Do Medicare Providers Make House Calls?
House calls are making a reappearance in many regions of the United States, according to the Washington Post. A growing number of these house calls are from Medicare providers – like nurse practitioners, home health aides, physical and speech therapists, and doctors. Normally, of course, you either go to a doctor’s office or clinic, or stay in a nursing home or other facility, to see a Medicare provider.
Medicare providers making house calls as part of a demonstration project
The Centers for Medicare & Medicaid Services (CMS) launched a demonstration project called the Independence at Home program where Medicare providers make house calls for patients who have multiple chronic conditions.
Participation in this pilot project is voluntary for Medicare beneficiaries. You must have at least two chronic health conditions, need help with at least two functional dependencies (such as walking or eating), and meet certain other criteria to qualify. One group of Medicare doctors and 12 independent practices in 11 states participate in the project. It began in 2012, and runs through December 31, 2020.
Why would Medicare providers make house calls?
If Medicare providers made house calls to people with chronic conditions, patients might get better care and have better outcomes, CMS reported. CMS will use this pilot project to see if house calls (home-based medical care) can help patients avoid hospitals and emergency rooms. Medicare provider house calls might boost satisfaction for both patients and caregivers. CMS also wants to see if the program saves money for the Medicare program (for example, by reducing hospital and emergency room visits).
Medicare providers making house calls: how do the results look so far?
The Centers for Medicare & Medicaid Services (CMS) reported a savings of about $16,300,000 after the first three years. That works out to an average savings of $1,431 per applicable beneficiary.
But in some cases, results were more dramatic, according to the Washington Post. Housecall Providers of Portland, OR reported a savings of almost $13,600 per patient after the first year of the Independence at Home program. And Housecall Providers had been operating at a loss, the Post added. And a house call practice called MedStar Washington Hospital Center saved an average of $12,000 per patient through the program.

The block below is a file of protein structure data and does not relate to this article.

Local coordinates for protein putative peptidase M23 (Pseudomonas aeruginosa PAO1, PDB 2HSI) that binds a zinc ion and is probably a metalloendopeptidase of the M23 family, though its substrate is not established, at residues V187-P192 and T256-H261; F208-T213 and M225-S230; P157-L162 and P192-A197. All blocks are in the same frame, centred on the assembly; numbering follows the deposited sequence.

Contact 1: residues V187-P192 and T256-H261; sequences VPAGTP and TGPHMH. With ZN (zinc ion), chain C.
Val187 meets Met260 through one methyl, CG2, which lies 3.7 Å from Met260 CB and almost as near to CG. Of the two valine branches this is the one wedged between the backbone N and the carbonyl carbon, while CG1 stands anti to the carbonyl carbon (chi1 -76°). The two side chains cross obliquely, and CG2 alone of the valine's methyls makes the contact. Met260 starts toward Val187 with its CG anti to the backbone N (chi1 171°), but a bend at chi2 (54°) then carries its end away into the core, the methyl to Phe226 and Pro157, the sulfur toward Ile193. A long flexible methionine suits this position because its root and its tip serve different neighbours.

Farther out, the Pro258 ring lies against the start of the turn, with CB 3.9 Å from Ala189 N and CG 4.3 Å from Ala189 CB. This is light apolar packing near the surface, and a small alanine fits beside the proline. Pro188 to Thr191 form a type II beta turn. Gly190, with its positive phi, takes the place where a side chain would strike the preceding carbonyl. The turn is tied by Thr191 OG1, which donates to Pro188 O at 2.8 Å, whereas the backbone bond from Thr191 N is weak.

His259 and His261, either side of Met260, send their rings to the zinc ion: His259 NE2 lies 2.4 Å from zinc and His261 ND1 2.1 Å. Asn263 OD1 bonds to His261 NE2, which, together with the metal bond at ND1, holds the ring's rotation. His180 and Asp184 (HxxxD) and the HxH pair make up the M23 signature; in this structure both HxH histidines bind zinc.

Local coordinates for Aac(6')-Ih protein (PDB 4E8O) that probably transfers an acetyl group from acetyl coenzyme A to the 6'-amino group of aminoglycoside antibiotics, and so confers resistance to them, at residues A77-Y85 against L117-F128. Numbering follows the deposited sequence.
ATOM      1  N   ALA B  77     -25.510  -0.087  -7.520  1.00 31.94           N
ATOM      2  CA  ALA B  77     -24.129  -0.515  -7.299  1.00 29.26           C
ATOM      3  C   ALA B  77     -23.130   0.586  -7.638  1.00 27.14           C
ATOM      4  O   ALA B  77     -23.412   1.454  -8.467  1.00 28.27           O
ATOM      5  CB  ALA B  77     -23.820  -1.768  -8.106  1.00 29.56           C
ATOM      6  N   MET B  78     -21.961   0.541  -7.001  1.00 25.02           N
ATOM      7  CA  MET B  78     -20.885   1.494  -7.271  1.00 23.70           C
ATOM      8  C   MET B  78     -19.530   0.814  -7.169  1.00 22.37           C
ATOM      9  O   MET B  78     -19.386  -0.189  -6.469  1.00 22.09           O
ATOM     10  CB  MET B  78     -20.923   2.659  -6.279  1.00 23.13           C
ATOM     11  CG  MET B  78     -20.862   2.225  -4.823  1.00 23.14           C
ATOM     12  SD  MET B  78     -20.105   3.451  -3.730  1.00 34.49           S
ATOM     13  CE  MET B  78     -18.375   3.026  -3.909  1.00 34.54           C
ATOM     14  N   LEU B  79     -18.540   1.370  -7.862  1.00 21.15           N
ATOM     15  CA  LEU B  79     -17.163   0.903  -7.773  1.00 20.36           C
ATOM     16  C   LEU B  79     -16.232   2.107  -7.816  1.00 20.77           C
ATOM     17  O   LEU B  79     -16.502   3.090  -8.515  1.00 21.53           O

How are Medicare providers paid for making house calls?
Medicare providers participating in the program are paid “about the same” as for an office visit, the Washington Post reported. But the pay doesn’t include travel time or extra time needed for complex care.
But there are incentives for Medicare providers who make house calls as part of the project, CMS reports. If a Medicare provider/practice achieves both of these with participating patients, the provider may get an incentive payment:
- Meets specified quality performance standards
- Reduces Medicare costs below the usual expected Medicare-approved amount for services
Does Medicare pay for Medicare provider house calls?
Outside of the Independence at Home program, Medicare may pay a portion of Medicare provider house call services – that is, home health care – under certain circumstances. This may be the case whether you have Medicare Part A and Part B or you are enrolled in a Medicare Advantage plan. Typically you must receive home care from a Medicare provider (a provider who accepts Medicare assignment). You must also meet Medicare criteria to qualify for home care.
Under Medicare Part A, you have coverage for home-based hospice care. In addition, Medicare Part A and Part B provide benefits for a wide range of intermittent skilled nursing services, therapy, medical supplies, medical social services, and even health aide services to assist you with daily living activities such as dressing or bathing in your own home. Usually these services are provided by Medicare-approved home health agencies for periods of up to 60 days. Whether you are enrolled in Medicare Part A and Part B or a Medicare Advantage plan, you must qualify for home health services.
How do I know if I qualify for home health care (house call) coverage outside the pilot program?
To use your Medicare home health benefits, you must be homebound — that is, unable to leave home without considerable effort, unaided or at all. Your doctor must certify that you need home-based professional services from a Medicare provider and you must have a treatment plan that is regularly reviewed by a doctor.
What does Medicare not cover in house call services?
- Medicare typically does not cover:
Custodial (such as help dressing or bathing)
- Long-term care
- Not medically necessary
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